Written by Andrew Roth
The Federal Reserve recently announced they’ll be slowing their bond buying, signaling a likely increase in interest rates in early to mid-2022, earlier than some had anticipated.
The Fed regulates our nation’s money supply with the goals of supporting maximum employment, stable prices, and moderate interest rates. It has a variety of tools available to achieve these goals. The policy for the last few years has been outside of historic norms, keeping rates very low (near zero) while also buying tens of billions of dollars in bonds every month to stimulate the economy and support financial markets. These efforts were made in the wake of the Covid-related economic slowdown in early 2020.
The Fed’s recent announcement seems to be an admission that the policies of the last few years overshot their targets and are contributing to a rise in prices. This move also seems to dismiss the notion that the inflation we’re seeing is “transitory” (whatever that meant to begin with).
Regardless of the short-term reaction, this shift in guidance does little to affect our long-term outlook but does reinforce some of our convictions.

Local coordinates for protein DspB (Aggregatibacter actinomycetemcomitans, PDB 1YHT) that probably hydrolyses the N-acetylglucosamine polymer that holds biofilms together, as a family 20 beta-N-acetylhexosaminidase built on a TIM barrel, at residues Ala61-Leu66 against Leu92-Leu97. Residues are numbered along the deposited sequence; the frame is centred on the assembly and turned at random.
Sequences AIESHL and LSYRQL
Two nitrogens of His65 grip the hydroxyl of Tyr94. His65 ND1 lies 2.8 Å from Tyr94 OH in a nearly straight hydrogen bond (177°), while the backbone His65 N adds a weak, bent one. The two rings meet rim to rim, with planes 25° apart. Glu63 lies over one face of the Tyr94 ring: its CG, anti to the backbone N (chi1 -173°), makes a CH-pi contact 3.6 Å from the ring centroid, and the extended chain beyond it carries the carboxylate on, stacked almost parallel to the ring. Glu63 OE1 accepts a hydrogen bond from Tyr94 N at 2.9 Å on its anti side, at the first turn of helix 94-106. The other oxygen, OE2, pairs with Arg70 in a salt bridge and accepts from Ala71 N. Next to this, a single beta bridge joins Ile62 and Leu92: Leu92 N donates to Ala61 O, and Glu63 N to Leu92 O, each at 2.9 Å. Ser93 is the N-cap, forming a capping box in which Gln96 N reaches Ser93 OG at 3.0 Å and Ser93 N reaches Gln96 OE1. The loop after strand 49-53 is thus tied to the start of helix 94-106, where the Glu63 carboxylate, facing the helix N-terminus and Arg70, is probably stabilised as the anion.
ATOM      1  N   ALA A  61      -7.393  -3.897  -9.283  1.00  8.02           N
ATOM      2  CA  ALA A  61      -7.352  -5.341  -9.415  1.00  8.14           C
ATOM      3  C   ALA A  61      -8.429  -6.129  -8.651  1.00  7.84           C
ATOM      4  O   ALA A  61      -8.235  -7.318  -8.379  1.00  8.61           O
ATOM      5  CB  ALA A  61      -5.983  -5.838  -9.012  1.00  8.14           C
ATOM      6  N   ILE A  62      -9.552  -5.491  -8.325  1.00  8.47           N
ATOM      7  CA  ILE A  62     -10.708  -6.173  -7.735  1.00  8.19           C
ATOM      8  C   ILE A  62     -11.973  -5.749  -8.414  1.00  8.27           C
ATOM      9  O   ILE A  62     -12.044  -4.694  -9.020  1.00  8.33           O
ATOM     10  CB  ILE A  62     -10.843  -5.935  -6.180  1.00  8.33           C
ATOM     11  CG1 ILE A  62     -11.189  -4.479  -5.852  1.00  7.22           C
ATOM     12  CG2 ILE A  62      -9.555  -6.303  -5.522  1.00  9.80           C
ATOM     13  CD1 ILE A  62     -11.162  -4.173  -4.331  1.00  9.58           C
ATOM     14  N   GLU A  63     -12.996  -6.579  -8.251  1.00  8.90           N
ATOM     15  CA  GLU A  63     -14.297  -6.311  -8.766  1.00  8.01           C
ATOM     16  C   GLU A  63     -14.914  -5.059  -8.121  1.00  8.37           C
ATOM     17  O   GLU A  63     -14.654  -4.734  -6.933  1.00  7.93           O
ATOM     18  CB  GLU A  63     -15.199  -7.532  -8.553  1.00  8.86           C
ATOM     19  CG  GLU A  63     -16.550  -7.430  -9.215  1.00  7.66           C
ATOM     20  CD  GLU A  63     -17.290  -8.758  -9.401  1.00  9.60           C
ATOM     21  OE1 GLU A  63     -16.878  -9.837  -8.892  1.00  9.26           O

- Although the stock and bond markets each represent their own unique risks, some individuals have underestimated the effect that an over-reliance on bonds may have on their portfolios, particularly during a rising rate environment.
- Some exposure to commodities, and companies less sensitive to inflation or with healthier cash flow, have seemed like prudent decisions even for lower-risk investors with the goal of outpacing inflation.
- Although stocks can be volatile, corporate profits are still healthy. It’s important to remember what we’re investing in—ownership of productive companies that innovate to meet their customers’ demands, not just year to year, but beyond.
- We believe it’s important to rely on the expertise of professional asset managers to evaluate what asset classes and segments of the market are best positioned to deal with macro-economic headwinds.
Although there may be an overreaction to the Fed’s tightening monetary policy, we believe these steps will allow our economy to become healthier and more resilient the long-term.
This content is developed from sources believed to be providing accurate information. The information in this material is not intended as tax or legal advice. It may not be used for the purpose of avoiding any federal tax penalties. Please consult legal or tax professionals for specific information regarding your individual situation. The opinions expressed and material provided are for general information, and should not be considered a solicitation for the purchase or sale of any security.